If you're really talking about testing for an *exact* match with a set
of scripts you've already vetted, compute a crypto checksum, e.g. the
MD5 hash of the incoming script and compare it against the checksum of
the pre-vetted script.
Asking the user if he is sure he wants to exexute a script puts the
user in an awkward position. He usually doesn't have enough context
or enough knowledge to be able to sort out the issues properly. If
you're serious about the strategy of permitting execution of
pre-vetted scripts, then you might want to extend that strategy to
handle new scripts. Whenever a new script is presented, bring it over
and put it in a temporary place. Then inform the user that the script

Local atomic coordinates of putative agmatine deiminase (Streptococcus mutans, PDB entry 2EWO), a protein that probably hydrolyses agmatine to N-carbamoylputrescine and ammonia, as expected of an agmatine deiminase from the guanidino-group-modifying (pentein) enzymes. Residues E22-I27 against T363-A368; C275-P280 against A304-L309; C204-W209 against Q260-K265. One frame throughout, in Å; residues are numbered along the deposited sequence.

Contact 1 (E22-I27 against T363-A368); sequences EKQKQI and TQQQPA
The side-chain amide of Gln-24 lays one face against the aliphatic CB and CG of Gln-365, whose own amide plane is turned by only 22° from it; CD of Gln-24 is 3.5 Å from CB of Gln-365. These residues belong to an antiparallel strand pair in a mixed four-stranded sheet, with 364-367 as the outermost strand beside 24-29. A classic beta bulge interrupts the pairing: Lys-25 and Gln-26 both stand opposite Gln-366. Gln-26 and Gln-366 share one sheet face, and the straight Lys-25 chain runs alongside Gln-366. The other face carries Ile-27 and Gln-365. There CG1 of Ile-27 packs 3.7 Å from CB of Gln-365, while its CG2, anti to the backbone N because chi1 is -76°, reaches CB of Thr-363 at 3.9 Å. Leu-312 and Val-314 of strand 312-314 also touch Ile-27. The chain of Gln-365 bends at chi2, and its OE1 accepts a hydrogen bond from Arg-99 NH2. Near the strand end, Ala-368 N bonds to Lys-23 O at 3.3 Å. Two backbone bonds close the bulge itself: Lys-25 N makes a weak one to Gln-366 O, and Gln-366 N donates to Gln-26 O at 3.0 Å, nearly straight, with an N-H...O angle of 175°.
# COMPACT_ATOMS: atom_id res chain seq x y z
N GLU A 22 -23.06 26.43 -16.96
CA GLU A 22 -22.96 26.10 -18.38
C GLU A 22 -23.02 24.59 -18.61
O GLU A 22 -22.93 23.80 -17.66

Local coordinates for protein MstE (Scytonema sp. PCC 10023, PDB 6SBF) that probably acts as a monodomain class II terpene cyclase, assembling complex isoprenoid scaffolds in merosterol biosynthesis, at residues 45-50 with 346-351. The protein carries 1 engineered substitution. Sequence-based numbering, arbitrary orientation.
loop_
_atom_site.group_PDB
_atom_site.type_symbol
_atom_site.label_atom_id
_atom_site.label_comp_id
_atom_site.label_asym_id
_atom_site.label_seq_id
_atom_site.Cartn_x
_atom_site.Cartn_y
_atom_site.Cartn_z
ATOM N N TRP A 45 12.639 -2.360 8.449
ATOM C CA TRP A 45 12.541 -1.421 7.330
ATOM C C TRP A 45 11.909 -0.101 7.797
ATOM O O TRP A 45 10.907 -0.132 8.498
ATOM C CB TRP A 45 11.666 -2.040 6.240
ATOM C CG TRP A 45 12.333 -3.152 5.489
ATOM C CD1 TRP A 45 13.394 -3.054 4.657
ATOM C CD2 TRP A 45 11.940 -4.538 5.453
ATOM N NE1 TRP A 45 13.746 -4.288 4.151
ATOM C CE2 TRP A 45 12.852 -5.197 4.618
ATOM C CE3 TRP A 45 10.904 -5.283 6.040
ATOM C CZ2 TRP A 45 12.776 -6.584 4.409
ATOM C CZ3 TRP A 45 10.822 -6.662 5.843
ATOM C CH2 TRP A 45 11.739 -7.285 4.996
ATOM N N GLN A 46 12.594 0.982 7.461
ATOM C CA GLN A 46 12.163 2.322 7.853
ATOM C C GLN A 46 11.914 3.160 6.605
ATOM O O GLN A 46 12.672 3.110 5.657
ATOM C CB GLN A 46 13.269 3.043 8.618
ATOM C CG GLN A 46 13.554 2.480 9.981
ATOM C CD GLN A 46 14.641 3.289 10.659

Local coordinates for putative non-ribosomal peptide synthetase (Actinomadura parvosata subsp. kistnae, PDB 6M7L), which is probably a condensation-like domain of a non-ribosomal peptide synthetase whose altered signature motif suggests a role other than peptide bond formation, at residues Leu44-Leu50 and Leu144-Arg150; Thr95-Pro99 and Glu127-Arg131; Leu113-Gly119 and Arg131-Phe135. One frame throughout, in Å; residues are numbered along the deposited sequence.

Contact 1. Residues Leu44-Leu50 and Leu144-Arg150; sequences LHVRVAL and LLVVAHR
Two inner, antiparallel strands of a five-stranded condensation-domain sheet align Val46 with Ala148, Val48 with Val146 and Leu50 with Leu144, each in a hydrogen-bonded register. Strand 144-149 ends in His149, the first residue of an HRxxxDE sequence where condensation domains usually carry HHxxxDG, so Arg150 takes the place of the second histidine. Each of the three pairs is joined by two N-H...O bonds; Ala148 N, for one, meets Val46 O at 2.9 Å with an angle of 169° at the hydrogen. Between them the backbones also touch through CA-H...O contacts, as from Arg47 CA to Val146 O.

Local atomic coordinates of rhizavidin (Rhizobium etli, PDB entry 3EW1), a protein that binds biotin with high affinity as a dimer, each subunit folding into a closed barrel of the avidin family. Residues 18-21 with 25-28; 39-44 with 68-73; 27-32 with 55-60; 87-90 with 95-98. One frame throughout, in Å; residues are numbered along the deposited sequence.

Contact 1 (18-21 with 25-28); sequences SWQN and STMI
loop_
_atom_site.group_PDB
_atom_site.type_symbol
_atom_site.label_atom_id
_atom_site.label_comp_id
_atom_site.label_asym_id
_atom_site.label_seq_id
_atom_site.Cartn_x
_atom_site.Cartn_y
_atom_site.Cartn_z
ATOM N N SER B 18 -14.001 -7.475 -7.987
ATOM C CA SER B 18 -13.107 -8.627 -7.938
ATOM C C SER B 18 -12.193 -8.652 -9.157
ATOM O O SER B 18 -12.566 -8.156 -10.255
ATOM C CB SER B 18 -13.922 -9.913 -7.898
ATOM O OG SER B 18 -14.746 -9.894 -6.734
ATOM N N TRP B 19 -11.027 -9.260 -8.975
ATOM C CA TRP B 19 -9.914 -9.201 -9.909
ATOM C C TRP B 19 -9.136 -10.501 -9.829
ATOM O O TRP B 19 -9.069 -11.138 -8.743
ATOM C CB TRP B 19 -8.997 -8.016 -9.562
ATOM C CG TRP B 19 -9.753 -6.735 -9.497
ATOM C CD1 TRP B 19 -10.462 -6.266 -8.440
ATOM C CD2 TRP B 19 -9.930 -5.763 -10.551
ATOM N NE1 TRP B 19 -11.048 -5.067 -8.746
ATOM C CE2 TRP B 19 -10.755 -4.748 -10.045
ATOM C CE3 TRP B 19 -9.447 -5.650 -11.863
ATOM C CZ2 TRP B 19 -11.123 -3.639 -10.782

needs to be vetted. The user can then be directed to review the
script and sign off on it before it's executable. Don't force the
user to make the decision inline and without any support tools. Less
convenient? You bet. Security always is.
A much simpler strategy is to create a controlled environment via
chroot and execute the script in that environment. A wide range of
useful scripts will work ok. Some safe and useful scripts will not
work because they'll need access to things outside the controlled
environment. It's a trade off, and I don't know how often there would
be a problem.